How does the Mets' stellar young pitching rotation stack up in historical terms? An excellent question, particularly now that we have a few days to debate such matters before the World Series begins.
Excellent, and yet . . . unanswerable.
Better that we revisit the matter in a couple of weeks. Better yet, in five years. Because pitchers always have been the most fragile and unpredictable element of a baseball roster, now more than ever in the Era of Bum Elbows.
So as good as Jacob deGrom, Matt Harvey, Noah Syndergaard and Steven Matz have been in delivering a pennant to Flushing, there is no way to know yet what they will be in the broader arc of baseball lore.
The gold standard for sustained pitching success is the Braves of the 1990s, featuring the likes of Greg Maddux, Tom Glavine and John Smoltz, along with Steve Avery and Denny Neagle and others who passed through Atlanta.
But other staffs have made their marks, too many to mention here. The 1971 Orioles had four 20-game winners in Jim Palmer, Mike Cuellar, Dave McNally and Pat Dobson. The 1954 Indians had Bob Lemon, Early Winn, Mike Garcia and Bob Feller.
Just for fun, we should mention the 1913 Philadelphia Athletics, and not only because of pitchers Chief Bender, Eddie Plank and "Bullet" Joe Bush, but also because they had a second baseman named . . . Danny Murphy!
So far, these Mets fall into a different, shorter-term category. Two of them are rookies who started the season in Triple-A Las Vegas!
The best way to put their limited collective resume into historical perspective is to remember a half-century-ago team whose playoff experience was a close parallel: the 1966 Orioles.
There was only one postseason series in those days, the World Series, and the Orioles won it in a sweep of the Dodgers by using a series of extremely young hurlers to take out an opponent that relied heavily on two star pitchers.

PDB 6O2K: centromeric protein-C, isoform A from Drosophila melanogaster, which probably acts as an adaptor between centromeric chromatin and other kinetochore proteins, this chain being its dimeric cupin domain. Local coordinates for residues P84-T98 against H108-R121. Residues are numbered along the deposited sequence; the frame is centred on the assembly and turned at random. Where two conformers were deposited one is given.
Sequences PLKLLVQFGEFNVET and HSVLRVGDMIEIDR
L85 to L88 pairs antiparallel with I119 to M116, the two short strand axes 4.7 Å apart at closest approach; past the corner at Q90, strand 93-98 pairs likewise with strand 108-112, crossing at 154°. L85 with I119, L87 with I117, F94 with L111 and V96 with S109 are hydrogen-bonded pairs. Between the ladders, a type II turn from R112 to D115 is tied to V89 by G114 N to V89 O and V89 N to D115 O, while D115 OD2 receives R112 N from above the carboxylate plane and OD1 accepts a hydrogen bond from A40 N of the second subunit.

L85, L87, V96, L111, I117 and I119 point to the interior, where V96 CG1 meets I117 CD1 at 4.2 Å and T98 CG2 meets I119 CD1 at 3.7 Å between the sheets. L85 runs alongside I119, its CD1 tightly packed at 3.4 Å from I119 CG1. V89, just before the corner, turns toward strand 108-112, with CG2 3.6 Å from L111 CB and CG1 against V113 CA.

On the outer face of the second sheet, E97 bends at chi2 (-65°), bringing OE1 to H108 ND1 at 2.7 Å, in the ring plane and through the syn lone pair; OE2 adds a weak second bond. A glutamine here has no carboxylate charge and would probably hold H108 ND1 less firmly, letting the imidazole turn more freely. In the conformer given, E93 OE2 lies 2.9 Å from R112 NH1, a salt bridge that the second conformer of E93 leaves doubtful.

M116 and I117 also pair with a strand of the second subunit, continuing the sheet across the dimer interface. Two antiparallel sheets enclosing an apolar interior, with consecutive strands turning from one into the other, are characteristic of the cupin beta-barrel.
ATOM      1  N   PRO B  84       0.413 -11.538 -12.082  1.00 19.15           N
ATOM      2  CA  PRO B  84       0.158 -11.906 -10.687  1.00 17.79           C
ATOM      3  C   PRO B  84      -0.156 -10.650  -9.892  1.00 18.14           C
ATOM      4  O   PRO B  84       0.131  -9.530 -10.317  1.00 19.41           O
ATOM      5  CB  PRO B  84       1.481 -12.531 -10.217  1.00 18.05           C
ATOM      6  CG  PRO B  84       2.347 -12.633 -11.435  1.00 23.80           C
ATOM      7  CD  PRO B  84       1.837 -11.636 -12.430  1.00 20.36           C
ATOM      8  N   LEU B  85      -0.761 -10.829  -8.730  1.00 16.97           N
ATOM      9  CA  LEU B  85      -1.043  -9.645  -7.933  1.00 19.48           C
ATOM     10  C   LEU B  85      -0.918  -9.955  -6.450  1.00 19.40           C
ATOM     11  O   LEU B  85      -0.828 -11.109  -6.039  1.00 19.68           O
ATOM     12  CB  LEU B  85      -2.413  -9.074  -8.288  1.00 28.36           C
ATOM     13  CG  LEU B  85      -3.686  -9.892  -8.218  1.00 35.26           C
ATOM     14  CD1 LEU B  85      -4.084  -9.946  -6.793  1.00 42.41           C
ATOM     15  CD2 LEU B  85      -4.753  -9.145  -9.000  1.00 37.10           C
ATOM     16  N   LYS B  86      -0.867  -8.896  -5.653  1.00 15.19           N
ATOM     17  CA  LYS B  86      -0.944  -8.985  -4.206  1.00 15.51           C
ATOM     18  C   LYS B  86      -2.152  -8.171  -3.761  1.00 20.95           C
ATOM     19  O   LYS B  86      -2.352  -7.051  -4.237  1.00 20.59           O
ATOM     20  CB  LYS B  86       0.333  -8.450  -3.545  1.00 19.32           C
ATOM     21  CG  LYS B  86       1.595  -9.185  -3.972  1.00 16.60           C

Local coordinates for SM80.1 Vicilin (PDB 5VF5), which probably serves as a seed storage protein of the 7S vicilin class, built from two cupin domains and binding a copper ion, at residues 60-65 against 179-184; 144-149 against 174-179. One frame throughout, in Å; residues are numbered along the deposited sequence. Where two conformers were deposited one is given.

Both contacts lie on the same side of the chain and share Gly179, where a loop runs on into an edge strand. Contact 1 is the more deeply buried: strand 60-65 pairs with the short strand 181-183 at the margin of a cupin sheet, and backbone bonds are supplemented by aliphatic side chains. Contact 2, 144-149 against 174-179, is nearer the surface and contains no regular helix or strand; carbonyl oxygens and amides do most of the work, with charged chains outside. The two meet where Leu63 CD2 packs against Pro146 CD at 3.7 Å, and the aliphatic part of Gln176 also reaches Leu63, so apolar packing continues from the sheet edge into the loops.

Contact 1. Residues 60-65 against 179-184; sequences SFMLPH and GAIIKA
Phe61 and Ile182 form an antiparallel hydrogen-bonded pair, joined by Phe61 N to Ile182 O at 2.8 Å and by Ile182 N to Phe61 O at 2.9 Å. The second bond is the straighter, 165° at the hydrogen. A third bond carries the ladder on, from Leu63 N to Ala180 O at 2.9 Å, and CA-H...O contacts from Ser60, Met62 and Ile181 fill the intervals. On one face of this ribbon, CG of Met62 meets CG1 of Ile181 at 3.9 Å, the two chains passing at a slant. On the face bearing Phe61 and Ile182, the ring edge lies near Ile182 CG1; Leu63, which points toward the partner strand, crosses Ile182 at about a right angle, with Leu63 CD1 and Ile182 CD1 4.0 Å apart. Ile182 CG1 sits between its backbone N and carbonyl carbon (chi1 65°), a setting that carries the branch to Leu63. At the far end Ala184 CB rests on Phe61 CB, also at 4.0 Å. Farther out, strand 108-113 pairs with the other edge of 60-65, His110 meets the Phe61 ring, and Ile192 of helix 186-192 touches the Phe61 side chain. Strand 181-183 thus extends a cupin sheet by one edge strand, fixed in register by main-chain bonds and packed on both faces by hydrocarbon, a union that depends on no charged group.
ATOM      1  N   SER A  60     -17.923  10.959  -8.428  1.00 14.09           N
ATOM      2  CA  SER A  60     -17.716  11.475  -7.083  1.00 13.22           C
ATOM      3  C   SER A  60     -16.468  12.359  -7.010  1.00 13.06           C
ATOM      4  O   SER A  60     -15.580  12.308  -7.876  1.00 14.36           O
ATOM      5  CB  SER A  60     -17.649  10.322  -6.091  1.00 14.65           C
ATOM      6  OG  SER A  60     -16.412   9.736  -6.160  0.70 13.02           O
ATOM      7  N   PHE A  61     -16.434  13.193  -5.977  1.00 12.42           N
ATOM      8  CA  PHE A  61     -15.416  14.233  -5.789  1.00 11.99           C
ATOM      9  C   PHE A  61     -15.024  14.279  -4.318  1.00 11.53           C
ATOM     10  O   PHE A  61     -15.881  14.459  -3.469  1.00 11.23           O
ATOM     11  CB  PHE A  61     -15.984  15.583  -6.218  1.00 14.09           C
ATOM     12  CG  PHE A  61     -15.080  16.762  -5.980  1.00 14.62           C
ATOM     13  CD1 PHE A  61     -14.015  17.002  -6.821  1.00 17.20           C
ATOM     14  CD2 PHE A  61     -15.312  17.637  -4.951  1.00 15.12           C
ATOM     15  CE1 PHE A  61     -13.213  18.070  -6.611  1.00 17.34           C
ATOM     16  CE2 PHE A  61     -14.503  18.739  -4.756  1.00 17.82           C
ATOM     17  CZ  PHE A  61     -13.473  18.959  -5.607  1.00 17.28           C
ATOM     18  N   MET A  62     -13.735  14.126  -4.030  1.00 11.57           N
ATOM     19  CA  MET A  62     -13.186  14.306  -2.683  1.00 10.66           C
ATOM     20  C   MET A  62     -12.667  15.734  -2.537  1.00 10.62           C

These Mets beat the Dodgers, featuring Clayton Kershaw and Zack Greinke, in the NLDS, then swept the Cubs of Jake Arrieta and Jon Lester in the NLCS. The Mets' four starters in those series have been ages 27 (deGrom), 26 (Harvey), 24 (Matz) and 23 (Syndergaard).
In 1966, the Dodgers had Sandy Koufax and Don Drysdale in their arsenal, yet didn't win a game.
The Orioles' starters were McNally, 23, Wally Bunker, 23, and Jim Palmer, 20, who won Game 2, 6-0, over Koufax in what would be the final start of Koufax's career.
The only runs Baltimore allowed in the series were two by McNally in Game 1. Moe Drabowsky relieved him and got the win. The Orioles shut out the Dodgers in the final three games and finished with a staff ERA of 0.50 for the Series.
It is unlikely the Mets' pitchers will be that good next week. The mid-to-late 1960s were an era marked by low scoring before the mound was lowered in 1969.
Still, at the moment those O's are the closest thing baseball has had to an October such as the one the Mets have had. Even they, though, did not regularly trot out four guys who throw in the mid-to-upper 90s, along with a closer who can bring it, too, in Jeurys Familia, who recently turned 26.
In that sense, what baseball fans are witnessing now from the Mets has never been seen before.